By Keegan Hamilton, Vice
It was once known as Ritmo — the Gitmo of Raymondville, Texas.
The notorious private prison, sometimes compared to the U.S. detention facility at Guantanamo Bay but officially named the Willacy County Correctional Center, was forced to close in 2015 after hundreds of inmates rioted over grim conditions, inadequate medical care, and overcrowding.
But now, thanks to President Donald Trump’s ongoing crackdown on immigration, Ritmo is set to reopen. County officials say they’re scheduled to meet Tuesday evening to review competing offers from two private prison contractors who want to refurbish the damaged facility and turn it into an immigrant detention center.
“We’ll see who gives the best deal, and whoever does, we’ll go with that company,” said Willacy County Commissioner Eliberto Guerra. “There’s a lot of options on the table.”
Guerra said the county has been in talks with both Management and Training Corporation (MTC), the Utah-based private prison contractor that first opened the Willacy County facility in 2006, and the GEO Group, America’s second-largest private prison operator.
MTC spokesperson Issa Arnita declined to comment, saying it was “premature to talk specifics.” GEO Group spokesperson Pablo Paez denied that the company is in “negotiations/discussions to either purchase the center, reopen it, or operate it.”
Guerra said the potential reopening of the prison was made possible by Trump’s Jan. 25 executive order on immigration, which authorized the department to “allocate all legally available resources” to “establish contracts to construct, operate, or control facilities to detain aliens at or near the land border with Mexico.” Raymondville is located about 50 miles north of Brownsville, which sits on the border in the southernmost corner of Texas.
Stock in private prison companies has soared since Trump’s election, with investors expecting the new administration to significantly ramp up detention of unauthorized immigrants. The U.S. already keeps at least 34,000 immigrants locked up on any given day, relying heavily on the private prison industry for space. The Justice Department announced near the end of President Barack Obama’s tenure that it would phase out the use of private prisons due to concerns about security and cost effectiveness. The Trump administration almost immediately reversed the move.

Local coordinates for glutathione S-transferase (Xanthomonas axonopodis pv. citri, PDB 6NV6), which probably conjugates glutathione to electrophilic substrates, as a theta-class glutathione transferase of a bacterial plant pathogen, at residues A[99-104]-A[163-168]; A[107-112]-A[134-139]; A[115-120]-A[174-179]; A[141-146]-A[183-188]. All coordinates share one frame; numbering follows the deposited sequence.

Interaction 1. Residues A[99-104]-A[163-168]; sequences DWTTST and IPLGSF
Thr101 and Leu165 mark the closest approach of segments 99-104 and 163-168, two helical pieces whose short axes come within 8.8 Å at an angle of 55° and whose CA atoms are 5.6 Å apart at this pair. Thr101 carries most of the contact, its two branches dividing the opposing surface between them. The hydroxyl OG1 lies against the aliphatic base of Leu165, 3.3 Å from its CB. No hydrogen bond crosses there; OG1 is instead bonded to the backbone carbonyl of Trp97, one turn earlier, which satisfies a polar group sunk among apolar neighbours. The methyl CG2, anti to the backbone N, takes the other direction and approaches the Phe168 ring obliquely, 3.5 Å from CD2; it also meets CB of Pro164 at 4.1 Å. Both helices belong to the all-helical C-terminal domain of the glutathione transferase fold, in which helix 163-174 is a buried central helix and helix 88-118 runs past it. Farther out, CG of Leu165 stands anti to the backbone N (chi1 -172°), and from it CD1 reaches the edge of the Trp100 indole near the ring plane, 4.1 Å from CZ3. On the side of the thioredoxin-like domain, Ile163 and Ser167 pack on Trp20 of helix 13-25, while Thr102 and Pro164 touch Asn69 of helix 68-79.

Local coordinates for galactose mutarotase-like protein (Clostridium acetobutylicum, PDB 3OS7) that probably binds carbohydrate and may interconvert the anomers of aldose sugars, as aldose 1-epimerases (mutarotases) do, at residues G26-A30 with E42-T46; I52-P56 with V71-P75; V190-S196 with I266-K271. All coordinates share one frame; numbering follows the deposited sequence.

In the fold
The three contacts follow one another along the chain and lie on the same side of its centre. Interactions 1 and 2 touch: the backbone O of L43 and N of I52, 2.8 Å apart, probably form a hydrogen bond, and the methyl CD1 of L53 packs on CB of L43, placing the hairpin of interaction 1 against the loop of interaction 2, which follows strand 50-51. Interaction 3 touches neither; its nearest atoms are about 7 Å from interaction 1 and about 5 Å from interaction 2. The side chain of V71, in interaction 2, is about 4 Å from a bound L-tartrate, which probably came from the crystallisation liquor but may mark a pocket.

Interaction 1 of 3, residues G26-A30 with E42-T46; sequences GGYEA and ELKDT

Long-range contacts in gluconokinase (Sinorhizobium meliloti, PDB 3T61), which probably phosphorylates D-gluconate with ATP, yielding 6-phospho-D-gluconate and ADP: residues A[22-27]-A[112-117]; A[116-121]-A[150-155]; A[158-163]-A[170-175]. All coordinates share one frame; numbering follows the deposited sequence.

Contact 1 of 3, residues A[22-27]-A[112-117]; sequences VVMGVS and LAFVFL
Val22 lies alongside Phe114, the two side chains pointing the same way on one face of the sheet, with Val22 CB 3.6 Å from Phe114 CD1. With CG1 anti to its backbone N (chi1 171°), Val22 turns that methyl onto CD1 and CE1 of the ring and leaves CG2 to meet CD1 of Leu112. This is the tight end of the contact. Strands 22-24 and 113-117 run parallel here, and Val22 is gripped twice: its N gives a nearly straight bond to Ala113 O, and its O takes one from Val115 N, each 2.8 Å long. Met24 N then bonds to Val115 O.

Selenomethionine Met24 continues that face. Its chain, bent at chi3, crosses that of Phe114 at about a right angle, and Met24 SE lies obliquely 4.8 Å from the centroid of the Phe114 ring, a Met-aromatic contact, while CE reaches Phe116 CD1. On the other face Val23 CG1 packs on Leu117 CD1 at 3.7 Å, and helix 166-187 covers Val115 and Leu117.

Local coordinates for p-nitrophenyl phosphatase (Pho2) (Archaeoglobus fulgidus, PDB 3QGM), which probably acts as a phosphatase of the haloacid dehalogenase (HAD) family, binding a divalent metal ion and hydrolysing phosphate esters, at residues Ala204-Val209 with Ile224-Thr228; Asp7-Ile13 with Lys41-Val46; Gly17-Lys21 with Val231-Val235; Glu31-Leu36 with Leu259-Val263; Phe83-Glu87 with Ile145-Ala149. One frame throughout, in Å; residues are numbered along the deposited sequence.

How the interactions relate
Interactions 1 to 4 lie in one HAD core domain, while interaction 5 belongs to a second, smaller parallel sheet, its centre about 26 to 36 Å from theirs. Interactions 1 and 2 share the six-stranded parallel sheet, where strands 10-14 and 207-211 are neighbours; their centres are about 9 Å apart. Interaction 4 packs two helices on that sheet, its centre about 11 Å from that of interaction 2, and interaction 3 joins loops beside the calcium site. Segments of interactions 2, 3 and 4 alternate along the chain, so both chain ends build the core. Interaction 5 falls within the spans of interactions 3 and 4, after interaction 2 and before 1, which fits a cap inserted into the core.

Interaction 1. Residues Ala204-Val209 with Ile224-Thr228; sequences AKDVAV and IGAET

Private prisons have repeatedly been criticized for mistreating inmates and profiting from mass incarceration, and the Willacy County facility was often singled out as the worst of the worst. A 2014 ACLU report called it “a physical symbol of everything that is wrong with enriching the private prison industry and criminalizing immigration.”
Before the riot, Willacy had space for more than 3,000 inmates, most of them housed outdoors in huge dome-shaped tents made of Kevlar. The ACLU interviewed multiple inmates who complained about “vermin, unsanitary bathrooms, deprivation of natural light, and spoiled and inedible food.”
During the riot, which occurred on Feb. 3, 2015, inmates used shaving razors to cut through the walls of the tents, then proceeded to ransack the prison and set several fires. It took nearly two days for authorities to get the situation under control, at which point the prison was virtually uninhabitable. The Bureau of Prisons cancelled its $532 million contract with MTC and transferred the prisoners — mostly low-level “criminal alien” offenders facing deportation — to other facilities across the country. Guerra said that aside from some basic cleanup, the prison has sat empty and in ruins ever since.
Willacy County, which received about $2.5 million in annual revenue from the prison, was forced to slash its budget by a third. The county sued MTC, alleging that “abysmal mismanagement” and “deplorable” conditions led to the riot; that lawsuit is still pending. Guerra declined to comment on reports that the county would drop or settle the suit if MTC agrees to reopen the prison.
Carl Takei, a staff attorney at the ACLU’s National Prison Project, called the possibility that Willacy County would again partner with MTC despite the lawsuit and riot “the definition of turning a blind eye to abuse.”
“They know exactly what they’re getting into,” he said. “And if they were ever sued themselves for deliberate indifference to constitutional violations, that would be part of the evidence.”
Takei also noted that several studies show that private prisons have a negative long-term economic impact on communities, and he warned that the government could once again choose to cancel MTC’s contract if the company fails to address the issues that plagued the prison in previous years.
Guerra, however, said county officials were focused on the immediate boost that reopening the prison would provide to the local economy.
“The most important thing is jobs for the people in the county,” he said. “That’s what everybody is looking at, the jobs that were lost two years ago.”